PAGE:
Book-review: Quality of Earnings by O’Glove

The investor’s guide to how much money a company is really making.

If you prefer to read the pdf version click here. (links may not work in pdf)

IMO: A great read about the quality of earnings and how to think about reported earnings, adjustments, and true underlying earnings. I think this book was recommend to me during an application process.

(as in my previous book review I focus more on my learnings/insights/personal summary vs writing style etc.)

Introduction
Most people prefer illusion to reality, if it confirms to a view to which they are committed.

Don’t trust your analyst
Celebrities are famous for being famous.
Investment analyst celebrities talking on business TV and being quoted in reports are not different.
Sell side analysts have many incentives, but not necessarily writing truth. Almost always, it is very much too positive.

And don’t trust your auditor
Auditors are paid by corporations and pretty much have to do what they tell them, because, otherwise they lose profitable other business as tax consulting, etc.
The situation is comparable to sell side analysts. It is about incentives.

Person to person: a shareholder letter
Shareholder letters offer more freedom to management (or their PR officers) since the form is not set by the SEC like for 10-Ks etc. This can result in a very much too optimistic wording. Shareholder letters should be checked against statistics or financial reportings.
For example if the letter highlights a reduction of (Net) debt over a certain period, it is worth to zoom out and check if this certain period was a ‘well picked’ short term development within a rather bad longer term development of rising debt levels. The same is true for earnings and many other financial measures.
A good letter does not promote euphoria but confidence, though not necessarily in buying the stock. It should discuss problems and solutions.

Differential disclosure
Reading both shareholder letters, annual and quarterly reports which are for shareholders; and 10-Ks and 10-Qs which are written according to strict guidelines is advisable. The two groups should be checked. The former might be written much more optimistic but might also include background information and reason. The latter, is more truthful since management might go to jail otherwise.
The word challenge might be read as trouble, since this might be what managemt means.
The annual report of CVGT mentioned that one customer accounted for more than 10% of sales. The 10-Ks mentioned the more precise and helpful figure of 46%.
A bank made loans to its directors and stated these were made on comparable terms, which would be fine. But, a huh portion of these loans were deemed non- performing, signaling trouble within the total loan book or undermining trust in management.

Nonoperating/nonrecurring income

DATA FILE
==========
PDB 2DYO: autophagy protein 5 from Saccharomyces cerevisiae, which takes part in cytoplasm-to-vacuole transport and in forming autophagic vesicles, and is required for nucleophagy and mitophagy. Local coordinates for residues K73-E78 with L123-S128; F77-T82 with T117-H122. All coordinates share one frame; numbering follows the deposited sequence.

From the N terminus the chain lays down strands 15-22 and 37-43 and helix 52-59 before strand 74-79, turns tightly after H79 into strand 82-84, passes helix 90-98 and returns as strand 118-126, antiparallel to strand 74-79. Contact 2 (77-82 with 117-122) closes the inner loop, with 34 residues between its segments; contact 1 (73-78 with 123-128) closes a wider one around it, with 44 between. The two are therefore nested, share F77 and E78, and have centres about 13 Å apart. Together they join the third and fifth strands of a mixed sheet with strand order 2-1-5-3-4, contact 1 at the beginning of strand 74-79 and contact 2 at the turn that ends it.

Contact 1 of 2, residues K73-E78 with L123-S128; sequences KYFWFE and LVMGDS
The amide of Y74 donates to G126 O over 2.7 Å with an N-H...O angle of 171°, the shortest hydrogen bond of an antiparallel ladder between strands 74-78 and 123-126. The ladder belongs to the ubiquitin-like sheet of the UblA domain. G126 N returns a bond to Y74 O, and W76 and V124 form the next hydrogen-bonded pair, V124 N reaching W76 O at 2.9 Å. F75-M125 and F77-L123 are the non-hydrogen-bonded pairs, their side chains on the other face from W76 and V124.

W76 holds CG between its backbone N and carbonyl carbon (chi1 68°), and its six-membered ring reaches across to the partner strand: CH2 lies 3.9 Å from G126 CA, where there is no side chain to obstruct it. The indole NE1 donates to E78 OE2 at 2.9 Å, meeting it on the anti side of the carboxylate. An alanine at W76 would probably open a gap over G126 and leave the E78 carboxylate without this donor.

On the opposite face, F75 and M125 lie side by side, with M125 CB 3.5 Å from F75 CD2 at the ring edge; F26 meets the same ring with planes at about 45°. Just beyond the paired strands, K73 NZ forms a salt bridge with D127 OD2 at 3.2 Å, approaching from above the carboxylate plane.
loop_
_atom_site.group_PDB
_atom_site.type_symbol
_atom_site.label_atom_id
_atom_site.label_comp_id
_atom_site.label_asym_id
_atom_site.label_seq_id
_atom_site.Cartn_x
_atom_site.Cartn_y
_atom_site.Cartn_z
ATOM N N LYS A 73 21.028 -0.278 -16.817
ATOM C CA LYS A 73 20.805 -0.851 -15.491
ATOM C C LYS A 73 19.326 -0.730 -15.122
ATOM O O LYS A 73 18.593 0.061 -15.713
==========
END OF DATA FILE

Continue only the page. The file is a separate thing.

Casualty insurances were bought to report earnings from realized investment profits whenever needed.
Selling real estate or other assets for a profit and many other NO/NR business transactions mug result in higher reported earnings that are to be taken with a grain of salt.

Declining and decreasing expenses
Wholesale prices for chicken can make a big difference in fast food restaurants’ gross profits and margins. So can changes in the tax code.
It is prudent to investigate expenses development and honking about future developments.

Shareholder reporting vs tax reporting
Some tax filings are not available to ordinary investors.

Two key ratios: Accounts receivalbe and Inventories is probably the most important section and the concepts were underutilized at least at the times of his Quality of Earnings reports.
If Accounts receivalbe (AR) and/or inventories increase much faster then sales this might indicate problems for future earnings. This is especially true if the inventory build up is driven by finished goods which are not selling and indicate a slowdown of manufacturing/production in periods to come and/or write offs. This is called negative inventory component divergence. The high tech sector is a prime candidate for looking at unduly AR and inventory increases since products can become obsolete quickly. AR increases might indicate hard sales tactics with bad incentives (ie later payments) to shift inventory from the producer to its customers, ie distributors.
If inventory increases mostly due to raw materials and semi-finished in process goods this can actually be bullish and indicate acceleration of business as management draws down finished goods to serve customers orders and increases raw materials to fulfill future demand, called positive inventory component divergence.

Debt and cash flow analysis
Understanding Cashflows and if necessary recreating a cashflow statement is vital.

Dividends: The tender trap
There is a view that good businesses don’t pay dividends, since according to Peter Drucker all revenues of a healthy company are used for past, present and future expenses — past (interest charges), present (wages, rent and raw materials), and future (research and development and expansion).
Dividends are used to prop up low PE stocks, usually lower quality businesses, through dividend yields.

The importance of understanding accounting changes
Accounting changes such as slower asset depreciation, even implying longer asset lives than officially guided, can enhance reported earnings.

Coming clean after the big bath and/or restructuring
New Management tends to set a really low bar for future results by reporting one very bad period and talking of becoming clean of past mistakes. Writing off assets and taking many negative one offs.

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